After Japanese, I spent my afternoon designing in SolidWorks for one of my lab partners.  By about 5 pm, I was done with that and he asked to see what I had done.  So we sat and discussed our options (the design had some problems) and I went back and fixed it.  Then he said that he might investigate using a different material (which was actually a brilliant idea) so we discussed new design options.  By this time it was about 7 pm and he had shown no signs of leaving but I was fading fast so I promised I would come in on Saturday to finish it.  He looked at me like I was crazy.  "I'm not coming in tomorrow!  Do it Monday."  So we talked a little baseball - he likes baseball - and then I went home.  I was the third person to come to the lab that day and the third to last person to leave.  I'm not sure if that makes me a diligent researcher or an overzealous one.

Research-wise, I really like it.  But now that I'm here and working, I'm realizing I might have made more work for myself.  Rather than have just my own research to work on day in and day out, I now have my personal research, the lab research here and then Japanese to learn.  I went from one daunting task to three.  But switching between three helps keep me motivated rather than slogging through one.

Oh, one short note about some of my office mates.  I have grouped the people in my mind.

There are "the kids" who are the young ones who are really so adorable that the grandma in me wants to pinch their cheeks and pat them on the head.  One of the kids I call mini-Hasebe because he looks kind of how Hasebe looked at 19 or 20 and so it's a fascinating game to watch him and imagine what Hasebe would have been like had he attended college.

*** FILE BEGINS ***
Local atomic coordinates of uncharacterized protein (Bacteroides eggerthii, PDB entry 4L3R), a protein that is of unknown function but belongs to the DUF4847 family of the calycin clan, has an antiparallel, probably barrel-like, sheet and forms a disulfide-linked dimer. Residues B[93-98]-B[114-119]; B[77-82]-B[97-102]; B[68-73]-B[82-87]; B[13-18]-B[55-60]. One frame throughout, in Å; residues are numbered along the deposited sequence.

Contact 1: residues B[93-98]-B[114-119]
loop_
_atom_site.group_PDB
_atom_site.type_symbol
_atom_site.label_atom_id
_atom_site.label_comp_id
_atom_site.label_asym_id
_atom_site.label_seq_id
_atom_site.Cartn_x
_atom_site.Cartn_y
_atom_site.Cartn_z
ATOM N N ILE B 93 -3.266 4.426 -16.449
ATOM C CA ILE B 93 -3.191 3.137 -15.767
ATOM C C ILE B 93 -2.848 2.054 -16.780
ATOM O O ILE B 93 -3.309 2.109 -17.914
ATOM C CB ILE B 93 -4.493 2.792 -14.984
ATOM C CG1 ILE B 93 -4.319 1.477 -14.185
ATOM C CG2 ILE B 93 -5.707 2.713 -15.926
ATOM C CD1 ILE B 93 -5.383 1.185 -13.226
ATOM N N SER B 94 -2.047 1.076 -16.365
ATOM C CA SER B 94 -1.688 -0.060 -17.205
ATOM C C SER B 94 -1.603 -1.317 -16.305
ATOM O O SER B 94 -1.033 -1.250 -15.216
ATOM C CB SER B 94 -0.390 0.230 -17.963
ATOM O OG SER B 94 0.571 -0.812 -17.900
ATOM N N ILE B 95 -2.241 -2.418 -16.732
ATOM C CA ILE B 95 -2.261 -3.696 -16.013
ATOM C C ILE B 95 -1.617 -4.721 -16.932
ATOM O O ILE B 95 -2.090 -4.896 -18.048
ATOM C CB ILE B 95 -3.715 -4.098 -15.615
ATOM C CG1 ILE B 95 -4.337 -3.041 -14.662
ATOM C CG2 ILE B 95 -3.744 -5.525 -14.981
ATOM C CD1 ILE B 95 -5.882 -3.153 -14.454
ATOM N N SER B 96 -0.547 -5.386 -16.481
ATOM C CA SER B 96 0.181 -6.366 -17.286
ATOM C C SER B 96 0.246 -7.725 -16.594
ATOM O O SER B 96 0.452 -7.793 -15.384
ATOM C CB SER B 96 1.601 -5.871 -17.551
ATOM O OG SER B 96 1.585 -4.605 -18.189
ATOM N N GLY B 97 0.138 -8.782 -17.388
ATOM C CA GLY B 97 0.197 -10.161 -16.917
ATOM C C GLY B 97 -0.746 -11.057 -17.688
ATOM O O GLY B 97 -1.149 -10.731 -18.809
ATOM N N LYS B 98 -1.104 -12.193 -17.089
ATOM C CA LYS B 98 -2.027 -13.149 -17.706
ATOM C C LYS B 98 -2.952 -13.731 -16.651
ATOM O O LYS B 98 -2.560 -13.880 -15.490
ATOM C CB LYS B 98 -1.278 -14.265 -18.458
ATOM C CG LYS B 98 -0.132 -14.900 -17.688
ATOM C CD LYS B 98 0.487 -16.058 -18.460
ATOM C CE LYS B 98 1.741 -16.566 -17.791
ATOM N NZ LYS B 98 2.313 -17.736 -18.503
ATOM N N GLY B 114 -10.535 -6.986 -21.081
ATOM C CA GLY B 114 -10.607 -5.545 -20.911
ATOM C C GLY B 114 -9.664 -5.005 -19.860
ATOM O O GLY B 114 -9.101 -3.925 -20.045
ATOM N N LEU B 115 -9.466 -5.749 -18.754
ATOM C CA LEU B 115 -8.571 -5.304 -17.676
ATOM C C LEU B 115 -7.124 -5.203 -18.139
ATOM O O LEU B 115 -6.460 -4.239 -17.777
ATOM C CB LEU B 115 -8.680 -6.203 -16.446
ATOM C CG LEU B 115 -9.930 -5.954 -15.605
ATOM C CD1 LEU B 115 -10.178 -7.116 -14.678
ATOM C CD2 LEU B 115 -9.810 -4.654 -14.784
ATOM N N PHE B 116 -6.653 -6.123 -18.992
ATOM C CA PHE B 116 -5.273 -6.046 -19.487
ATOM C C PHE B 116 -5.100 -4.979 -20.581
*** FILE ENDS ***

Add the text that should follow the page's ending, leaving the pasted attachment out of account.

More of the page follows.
Next, we have "the cool group" who I have so dubbed because that's just what they are and they dress very American so they strike me as the type who would feel right at home in either culture.  They also speak excellent English.  In any case, a lot of people in the lab follow their example.  When these guys work, everyone works.  When these guys talk, everyone talks.  Yesterday, though, three of these guys were dressed alike, with skinny jeans and plaid button-ups rolled up to the elbow and they kept doing things together as a group which was amusing given their matchy-matchy status.  Thanks to one of those cool guys who insists on me calling him "Joe" I have now dubbed the cool group the "JoBros" and, yes, that is a pointed reference.

Then, we have "the diligents".  These are the one who are the first to come in and the last to leave.  They don't speak that great of English but they are sincerely kind and do their best to help.  These are probably the people I spend the most time with and the people that drive me the most to work hard in my research and most of all learn Japanese so I can communicate with them.

Last we have the "outliers" who don't come into lab as regularly.  When they do, they maintain their own individuality and quirks and so even though I know them least, I remember their names most easily.